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Gracie Abrams Tells Us All About Her ‘Secret’

The singer on her new album, 'The Secret of Us,' and her new single, 'Risk,' releasing today
Gracie Abrams (Credit: Abby Waisler)
Gracie Abrams (Credit: Abby Waisler)

On her new single “Risk,” 24-year-old pop singer Gracie Abrams sings about a love interest with such tortured yearning—“I wake up in the middle of the night / With the light on / And I feel like I could die / ‘Cause you’re not here”—that you do a double take when she gets to the chorus and reveals, “God, I’m actually invested / Haven’t even met him.” 

It’s the kind of unhinged disclosure—this dramatic, carefully articulated sonic anguish is mostly a daydream—that would make you lovingly side-eye your best friend if she shared it with you until you both burst out laughing.

Equal parts heartfelt and tongue-in-cheek, the song is inspired by “the mania before you actually even know someone, where you get it all sick and twisted in your head and feel like you have a fever and can’t control your body and mind,” Gracie says. As with many songs on her forthcoming second album, it was also implicitly an ode to “the beautiful quality of best friends enabling each other’s insanity.”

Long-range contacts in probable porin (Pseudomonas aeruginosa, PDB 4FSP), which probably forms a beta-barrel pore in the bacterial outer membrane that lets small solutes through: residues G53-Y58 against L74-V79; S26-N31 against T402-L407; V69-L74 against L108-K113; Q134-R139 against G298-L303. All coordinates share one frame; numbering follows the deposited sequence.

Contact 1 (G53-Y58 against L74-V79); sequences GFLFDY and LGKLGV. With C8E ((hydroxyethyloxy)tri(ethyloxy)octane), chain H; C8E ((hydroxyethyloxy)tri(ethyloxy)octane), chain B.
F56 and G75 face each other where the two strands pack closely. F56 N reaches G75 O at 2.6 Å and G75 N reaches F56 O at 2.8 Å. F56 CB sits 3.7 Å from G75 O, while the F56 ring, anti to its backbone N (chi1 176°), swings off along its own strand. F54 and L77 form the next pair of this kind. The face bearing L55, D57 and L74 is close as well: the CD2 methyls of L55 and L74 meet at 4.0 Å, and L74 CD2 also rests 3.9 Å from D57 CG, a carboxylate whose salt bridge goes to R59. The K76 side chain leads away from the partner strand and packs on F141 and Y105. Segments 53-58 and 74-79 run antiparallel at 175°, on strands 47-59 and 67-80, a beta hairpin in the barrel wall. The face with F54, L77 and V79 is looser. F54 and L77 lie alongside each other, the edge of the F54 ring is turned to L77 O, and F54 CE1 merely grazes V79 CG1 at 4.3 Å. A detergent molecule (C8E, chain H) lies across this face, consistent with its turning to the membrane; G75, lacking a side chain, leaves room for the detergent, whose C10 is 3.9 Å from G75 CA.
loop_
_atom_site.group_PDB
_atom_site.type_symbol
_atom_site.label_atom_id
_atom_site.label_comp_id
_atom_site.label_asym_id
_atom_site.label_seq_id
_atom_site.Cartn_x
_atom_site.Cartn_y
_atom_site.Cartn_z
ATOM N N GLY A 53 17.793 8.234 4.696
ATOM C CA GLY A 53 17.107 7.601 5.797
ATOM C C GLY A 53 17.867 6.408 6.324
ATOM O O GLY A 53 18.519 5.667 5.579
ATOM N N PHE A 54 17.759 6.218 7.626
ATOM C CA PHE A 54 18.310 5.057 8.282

“Risk” is the lead single from The Secret of Us—which follows last February’s Good Riddance and EPs from 2020 and 2021—and it marks a new approach to songwriting for Gracie Abrams. She rarely co-writes her music. But just as she started working on the album, she moved in with Audrey Hobert, her childhood best friend, her “favorite person on the planet.” Abrams was touring a lot at the time, opening for Taylor Swift (and, earlier this year, Olivia Rodrigo) and headlining her own shows. When she came home, she and Hobert would have a lot to share, and that segued into writing songs together. 

“We would spill every detail of our lives in the time that we had,” she says. “There was a real urgency to our storytelling, and it very naturally led to us songwriting together. We were like, ‘We know how this night went down, but how do we amplify it or make it so dramatic that people want to scream it when we’re all at a show together?’”